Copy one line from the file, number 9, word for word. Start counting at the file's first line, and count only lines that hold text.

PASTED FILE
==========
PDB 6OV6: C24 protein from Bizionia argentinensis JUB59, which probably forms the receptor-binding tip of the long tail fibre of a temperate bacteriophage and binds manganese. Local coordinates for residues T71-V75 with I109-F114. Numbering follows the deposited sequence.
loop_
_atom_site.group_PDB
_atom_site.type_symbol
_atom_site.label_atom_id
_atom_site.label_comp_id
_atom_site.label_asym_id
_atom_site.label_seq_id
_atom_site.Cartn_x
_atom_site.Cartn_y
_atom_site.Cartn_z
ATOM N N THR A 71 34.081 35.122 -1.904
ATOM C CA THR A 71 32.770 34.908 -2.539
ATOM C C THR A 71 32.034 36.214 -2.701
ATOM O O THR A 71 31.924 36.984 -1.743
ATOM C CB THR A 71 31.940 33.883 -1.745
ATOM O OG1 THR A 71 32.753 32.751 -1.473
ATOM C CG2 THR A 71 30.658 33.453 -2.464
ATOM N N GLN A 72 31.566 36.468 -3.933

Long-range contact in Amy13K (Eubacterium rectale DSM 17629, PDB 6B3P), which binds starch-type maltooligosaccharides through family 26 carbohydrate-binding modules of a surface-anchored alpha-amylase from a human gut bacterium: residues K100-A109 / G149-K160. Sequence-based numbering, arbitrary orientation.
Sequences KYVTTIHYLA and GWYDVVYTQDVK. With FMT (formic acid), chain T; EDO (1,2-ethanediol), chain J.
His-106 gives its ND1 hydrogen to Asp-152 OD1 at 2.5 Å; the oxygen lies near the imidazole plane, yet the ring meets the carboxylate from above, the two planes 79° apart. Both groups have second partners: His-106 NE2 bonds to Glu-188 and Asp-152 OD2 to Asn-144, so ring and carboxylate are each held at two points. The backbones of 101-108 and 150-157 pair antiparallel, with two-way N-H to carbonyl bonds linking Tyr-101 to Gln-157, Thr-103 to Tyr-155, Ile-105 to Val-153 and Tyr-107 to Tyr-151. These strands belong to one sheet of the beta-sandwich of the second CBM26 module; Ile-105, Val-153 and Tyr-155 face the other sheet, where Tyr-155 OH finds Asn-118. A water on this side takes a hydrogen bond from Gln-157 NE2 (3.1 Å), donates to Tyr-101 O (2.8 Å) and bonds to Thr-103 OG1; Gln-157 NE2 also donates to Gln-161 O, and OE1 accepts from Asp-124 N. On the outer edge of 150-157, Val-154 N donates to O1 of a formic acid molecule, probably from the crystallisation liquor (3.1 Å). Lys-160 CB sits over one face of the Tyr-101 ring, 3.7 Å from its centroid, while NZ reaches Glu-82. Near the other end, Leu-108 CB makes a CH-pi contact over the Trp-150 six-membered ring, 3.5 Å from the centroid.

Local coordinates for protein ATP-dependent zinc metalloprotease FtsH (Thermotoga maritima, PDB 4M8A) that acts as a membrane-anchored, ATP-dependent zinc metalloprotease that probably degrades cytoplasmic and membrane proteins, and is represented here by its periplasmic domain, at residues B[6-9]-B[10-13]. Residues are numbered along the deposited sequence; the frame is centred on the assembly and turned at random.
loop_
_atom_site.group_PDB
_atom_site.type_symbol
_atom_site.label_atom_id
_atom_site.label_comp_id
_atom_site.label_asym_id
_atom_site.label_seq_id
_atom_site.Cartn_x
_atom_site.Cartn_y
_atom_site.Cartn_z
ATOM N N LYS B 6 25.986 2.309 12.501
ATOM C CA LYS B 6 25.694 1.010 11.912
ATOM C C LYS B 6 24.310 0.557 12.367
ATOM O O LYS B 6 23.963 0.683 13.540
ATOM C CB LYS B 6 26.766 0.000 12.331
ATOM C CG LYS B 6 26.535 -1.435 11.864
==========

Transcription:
_atom_site.Cartn_x